West Law Report

Sosa v. Alvarez Machain

Harvard Law Review leading case summary: Sosa v. Alvarez Machain (2004): (.pdf) (11 pages)

Controversy has surrounded the Alien Tort Statute (ATS) since the Second Circuit pulled it from centuries of obscurity in the landmark case of Filartiga v. Pena-Irala. The current debate within the judiciary and the acad-emy arises largely from the confluence of two great legal shifts during the twentieth century: the changed relationship between the federal courts and the common law since Erie Railroad Co. v. Tompkins, and the evolution of customary international law, particularly its increased attention to the rights and duties of individuals rather than of states.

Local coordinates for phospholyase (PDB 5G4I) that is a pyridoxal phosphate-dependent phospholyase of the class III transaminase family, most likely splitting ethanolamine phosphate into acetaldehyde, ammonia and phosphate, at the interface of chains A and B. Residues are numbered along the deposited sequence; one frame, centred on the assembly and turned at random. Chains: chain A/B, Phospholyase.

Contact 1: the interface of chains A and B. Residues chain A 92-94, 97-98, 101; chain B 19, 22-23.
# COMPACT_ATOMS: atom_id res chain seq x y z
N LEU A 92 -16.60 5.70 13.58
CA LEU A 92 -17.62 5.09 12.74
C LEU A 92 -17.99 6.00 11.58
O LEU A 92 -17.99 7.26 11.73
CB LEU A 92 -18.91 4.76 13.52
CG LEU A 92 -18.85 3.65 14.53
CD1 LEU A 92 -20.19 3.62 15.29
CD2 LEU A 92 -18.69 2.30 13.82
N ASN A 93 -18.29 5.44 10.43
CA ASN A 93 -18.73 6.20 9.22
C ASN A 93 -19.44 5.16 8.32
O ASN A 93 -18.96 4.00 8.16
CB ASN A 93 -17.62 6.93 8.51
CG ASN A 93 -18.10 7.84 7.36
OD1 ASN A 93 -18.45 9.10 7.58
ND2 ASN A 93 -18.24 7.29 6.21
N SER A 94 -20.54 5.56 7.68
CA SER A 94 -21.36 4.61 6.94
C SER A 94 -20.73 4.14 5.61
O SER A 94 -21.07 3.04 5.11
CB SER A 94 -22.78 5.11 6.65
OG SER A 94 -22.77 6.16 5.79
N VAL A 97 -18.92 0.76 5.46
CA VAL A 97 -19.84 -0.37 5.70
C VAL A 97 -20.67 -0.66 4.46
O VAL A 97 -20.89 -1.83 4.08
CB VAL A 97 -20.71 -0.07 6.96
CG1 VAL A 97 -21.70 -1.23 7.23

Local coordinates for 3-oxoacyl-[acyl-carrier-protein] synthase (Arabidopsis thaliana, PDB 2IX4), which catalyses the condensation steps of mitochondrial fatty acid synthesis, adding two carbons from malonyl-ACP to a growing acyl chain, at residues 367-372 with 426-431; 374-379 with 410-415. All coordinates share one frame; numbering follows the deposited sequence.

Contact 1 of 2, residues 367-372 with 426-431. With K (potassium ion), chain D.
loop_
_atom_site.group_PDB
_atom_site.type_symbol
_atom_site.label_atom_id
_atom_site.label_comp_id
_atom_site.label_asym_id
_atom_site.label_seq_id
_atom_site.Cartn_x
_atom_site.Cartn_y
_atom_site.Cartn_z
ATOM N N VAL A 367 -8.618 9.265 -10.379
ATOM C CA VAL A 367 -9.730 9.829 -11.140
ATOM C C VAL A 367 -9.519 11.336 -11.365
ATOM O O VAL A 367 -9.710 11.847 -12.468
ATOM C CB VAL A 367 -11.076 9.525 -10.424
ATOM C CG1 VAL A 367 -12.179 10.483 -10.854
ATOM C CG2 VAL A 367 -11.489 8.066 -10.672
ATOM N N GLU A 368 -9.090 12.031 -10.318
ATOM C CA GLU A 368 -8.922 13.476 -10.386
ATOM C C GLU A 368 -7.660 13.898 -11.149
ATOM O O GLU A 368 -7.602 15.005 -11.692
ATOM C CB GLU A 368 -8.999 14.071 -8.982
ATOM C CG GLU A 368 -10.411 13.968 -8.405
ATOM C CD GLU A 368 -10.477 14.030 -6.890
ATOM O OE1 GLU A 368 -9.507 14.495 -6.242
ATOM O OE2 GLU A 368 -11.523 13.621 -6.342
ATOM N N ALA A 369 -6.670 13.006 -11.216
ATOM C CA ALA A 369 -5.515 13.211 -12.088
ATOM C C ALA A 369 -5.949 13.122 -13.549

Last Term, in Sosa v. Alvarez-Machain (2004), the Supreme Court entered the debate and held that the prohibition in customary international law against arbitrary detention was not defined specifically enough to allow a claim under the ATS. While the Court did decide that claims under recently developed norms of international law may indeed be ac-tionable under the ATS, Sosa failed to articulate a clear conception of the interaction between customary international law and domestic law, and offers little guidance to lower courts both within ATS doctrine and beyond.